A month into a new year, it’s only natural to reflect upon where we’ve been and where we’re going. For some of us, this is a relatively straight forward exercise – we continue doing what we’ve been doing, in the good faith that this will be a constant for the foreseeable future. However, for those looking to begin their careers or break into the job market for the first time, where we’re going is a more uncertain proposition than it’s ever been.
This sounds like a scary thought, and it isn’t to say that recent graduates will struggle to find work or to excel in their chosen careers, it’s more a reflection of that fact that what we do for work is transforming in a way that we have never experienced. With estimates stating that almost half of Australian jobs are at risk of computerisation, and 65% of children entering primary school will end up working in jobs that don’t yet exist, how can we know how to prepare for the future? The uncertainty is not necessarily regarding the potential for employment, but rather, how do we know what skills we will need? We spend a lot of time learning, studying and training…we want to make sure we’re spending this time in the most productive way possible.
Of course, there is no answer to the conundrum of how to prepare for the unknown, but there are certain skills and traits that are highly regarded no matter where the workforce may take us. The shift in the types of skills that are valued is interesting, but perhaps not completely surprising. Where once upon a time it was manual and technical skills that would ensure employment and a comfortable standard of living, the next generation must show competence in social and emotional intelligence. More specifically, the World Economic Forum has reported that problem solving, collaboration, creativity and critical thinking will be essential for the next generation of job candidates. And for those currently working? It’s likely that supplementary skills will be essential in order to remain competitive in existing jobs.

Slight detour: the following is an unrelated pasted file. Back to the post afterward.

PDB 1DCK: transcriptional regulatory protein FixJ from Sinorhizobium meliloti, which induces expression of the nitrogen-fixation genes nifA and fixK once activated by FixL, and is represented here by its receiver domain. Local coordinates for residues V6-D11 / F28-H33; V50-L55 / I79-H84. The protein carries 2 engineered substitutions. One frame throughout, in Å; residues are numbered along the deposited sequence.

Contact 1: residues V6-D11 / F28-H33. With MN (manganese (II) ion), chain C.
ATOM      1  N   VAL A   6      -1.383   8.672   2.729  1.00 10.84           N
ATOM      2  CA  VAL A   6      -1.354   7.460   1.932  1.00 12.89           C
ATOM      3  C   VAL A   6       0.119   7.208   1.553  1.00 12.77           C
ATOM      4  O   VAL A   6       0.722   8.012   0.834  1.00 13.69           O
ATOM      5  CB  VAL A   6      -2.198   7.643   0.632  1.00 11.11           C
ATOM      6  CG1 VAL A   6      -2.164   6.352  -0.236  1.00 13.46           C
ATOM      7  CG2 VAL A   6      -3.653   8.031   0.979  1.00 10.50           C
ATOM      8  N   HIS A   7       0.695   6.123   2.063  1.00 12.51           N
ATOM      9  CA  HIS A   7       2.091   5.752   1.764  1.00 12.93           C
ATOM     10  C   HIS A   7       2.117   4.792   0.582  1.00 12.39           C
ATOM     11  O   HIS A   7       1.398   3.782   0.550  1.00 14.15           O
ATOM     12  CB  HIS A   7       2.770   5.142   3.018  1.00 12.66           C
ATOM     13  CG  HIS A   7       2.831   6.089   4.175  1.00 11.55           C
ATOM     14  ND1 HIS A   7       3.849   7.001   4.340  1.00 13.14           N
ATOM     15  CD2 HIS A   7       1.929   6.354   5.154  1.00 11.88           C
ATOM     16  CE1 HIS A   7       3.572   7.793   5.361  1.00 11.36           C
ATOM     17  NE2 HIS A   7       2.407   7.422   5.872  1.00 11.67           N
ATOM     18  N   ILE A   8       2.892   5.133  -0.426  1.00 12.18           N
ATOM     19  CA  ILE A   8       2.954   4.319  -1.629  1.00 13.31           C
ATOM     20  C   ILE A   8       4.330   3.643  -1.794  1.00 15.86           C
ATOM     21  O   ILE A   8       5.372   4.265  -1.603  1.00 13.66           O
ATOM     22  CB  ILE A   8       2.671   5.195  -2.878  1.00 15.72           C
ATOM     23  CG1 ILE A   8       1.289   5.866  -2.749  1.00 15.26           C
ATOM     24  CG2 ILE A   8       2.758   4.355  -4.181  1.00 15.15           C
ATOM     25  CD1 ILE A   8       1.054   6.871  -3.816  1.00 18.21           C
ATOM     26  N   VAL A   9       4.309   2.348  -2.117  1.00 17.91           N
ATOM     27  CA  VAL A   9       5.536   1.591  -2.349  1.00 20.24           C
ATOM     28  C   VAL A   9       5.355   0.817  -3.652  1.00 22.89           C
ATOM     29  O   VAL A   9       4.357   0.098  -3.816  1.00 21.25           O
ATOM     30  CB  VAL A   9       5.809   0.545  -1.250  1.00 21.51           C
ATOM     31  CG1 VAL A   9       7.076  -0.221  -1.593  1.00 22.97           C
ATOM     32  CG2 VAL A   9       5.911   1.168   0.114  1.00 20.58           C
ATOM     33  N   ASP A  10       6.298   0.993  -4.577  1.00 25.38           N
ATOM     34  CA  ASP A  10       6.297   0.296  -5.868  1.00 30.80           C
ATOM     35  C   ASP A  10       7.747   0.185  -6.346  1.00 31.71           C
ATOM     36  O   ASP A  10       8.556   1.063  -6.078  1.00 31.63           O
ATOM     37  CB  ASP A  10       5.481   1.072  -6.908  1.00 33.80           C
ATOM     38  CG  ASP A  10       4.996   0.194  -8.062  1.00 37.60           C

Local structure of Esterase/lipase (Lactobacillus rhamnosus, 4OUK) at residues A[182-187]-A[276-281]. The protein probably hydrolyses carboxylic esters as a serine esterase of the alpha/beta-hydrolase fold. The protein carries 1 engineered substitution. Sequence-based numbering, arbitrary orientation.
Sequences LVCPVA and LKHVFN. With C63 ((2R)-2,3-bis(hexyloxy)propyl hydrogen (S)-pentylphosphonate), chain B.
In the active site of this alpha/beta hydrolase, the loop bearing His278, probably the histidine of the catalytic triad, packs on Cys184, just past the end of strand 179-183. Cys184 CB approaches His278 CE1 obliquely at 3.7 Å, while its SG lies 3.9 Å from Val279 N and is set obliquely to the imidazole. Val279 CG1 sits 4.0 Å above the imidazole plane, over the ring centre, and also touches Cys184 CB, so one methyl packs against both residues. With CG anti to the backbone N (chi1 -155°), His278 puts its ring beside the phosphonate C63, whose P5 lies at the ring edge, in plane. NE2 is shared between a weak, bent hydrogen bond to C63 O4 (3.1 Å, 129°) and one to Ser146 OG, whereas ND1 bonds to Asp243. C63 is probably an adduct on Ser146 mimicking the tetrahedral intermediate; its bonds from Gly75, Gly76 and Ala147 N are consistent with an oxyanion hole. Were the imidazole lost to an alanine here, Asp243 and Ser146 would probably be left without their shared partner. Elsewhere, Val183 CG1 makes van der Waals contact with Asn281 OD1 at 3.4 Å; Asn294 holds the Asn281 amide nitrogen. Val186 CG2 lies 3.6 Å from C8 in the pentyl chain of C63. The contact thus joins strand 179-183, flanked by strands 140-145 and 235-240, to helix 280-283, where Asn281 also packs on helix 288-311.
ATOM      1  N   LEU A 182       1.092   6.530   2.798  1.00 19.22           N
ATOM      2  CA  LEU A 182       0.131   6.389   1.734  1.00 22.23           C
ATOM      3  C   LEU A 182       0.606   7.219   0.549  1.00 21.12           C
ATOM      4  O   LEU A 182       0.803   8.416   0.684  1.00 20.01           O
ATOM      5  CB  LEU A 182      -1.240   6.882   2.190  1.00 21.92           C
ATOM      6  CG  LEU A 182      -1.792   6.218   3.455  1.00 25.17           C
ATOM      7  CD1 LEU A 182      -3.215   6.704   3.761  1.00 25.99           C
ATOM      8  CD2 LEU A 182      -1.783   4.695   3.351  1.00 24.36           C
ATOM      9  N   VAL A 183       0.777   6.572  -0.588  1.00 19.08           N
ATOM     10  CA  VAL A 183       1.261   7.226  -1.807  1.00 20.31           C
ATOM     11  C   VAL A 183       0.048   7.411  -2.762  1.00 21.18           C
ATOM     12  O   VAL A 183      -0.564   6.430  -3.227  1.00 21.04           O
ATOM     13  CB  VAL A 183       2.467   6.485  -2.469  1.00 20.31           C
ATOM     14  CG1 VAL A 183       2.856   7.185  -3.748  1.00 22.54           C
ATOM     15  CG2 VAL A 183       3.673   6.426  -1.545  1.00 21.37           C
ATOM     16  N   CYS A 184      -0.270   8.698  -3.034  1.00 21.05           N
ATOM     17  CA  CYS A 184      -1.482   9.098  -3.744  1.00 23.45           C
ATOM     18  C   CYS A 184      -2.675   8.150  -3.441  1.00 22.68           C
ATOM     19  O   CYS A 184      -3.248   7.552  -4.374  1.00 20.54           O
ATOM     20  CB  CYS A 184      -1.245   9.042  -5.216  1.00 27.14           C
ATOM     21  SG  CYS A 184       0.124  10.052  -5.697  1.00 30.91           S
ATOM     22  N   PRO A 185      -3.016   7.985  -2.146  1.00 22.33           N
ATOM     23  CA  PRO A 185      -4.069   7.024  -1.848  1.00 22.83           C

It’s an interesting shift, but one that should be welcomed, given that not only will these skills be valuable for future careers, but they are beneficial to our lives and relationships outside of work. It’s also interesting to note that whilst we are spending more time working alone, logging on remotely, and engaged with technology, the skills required for the future are strongly linked to meaningful human connections and interactions.
In an age where, thanks to technology, the pace of change in the job market is unmatched, it’s also unsurprising to note that these required skills are unique to humans. At a time when there is talk of computers and robots taking our jobs, we must focus on those human qualities that can’t be replicated. Incorporating our emotional capabilities into the work we do is where we will have the edge over machines. Sure it may become difficult to compete in terms of inputs and outputs and calculations, but surely there’s an importance that lies in work completed using human values, interactions and intelligence.
So then, how do we prepare for the unknown? Perhaps the answer may be not to worry about what new jobs will arise, but rather how we can equip ourselves to be prepared and relevant as things change. As reported, our ability to capitalise on that which makes us uniquely human will be key, as those who show resilience, adaptability and flexibility in the face of impending change will be those who succeed.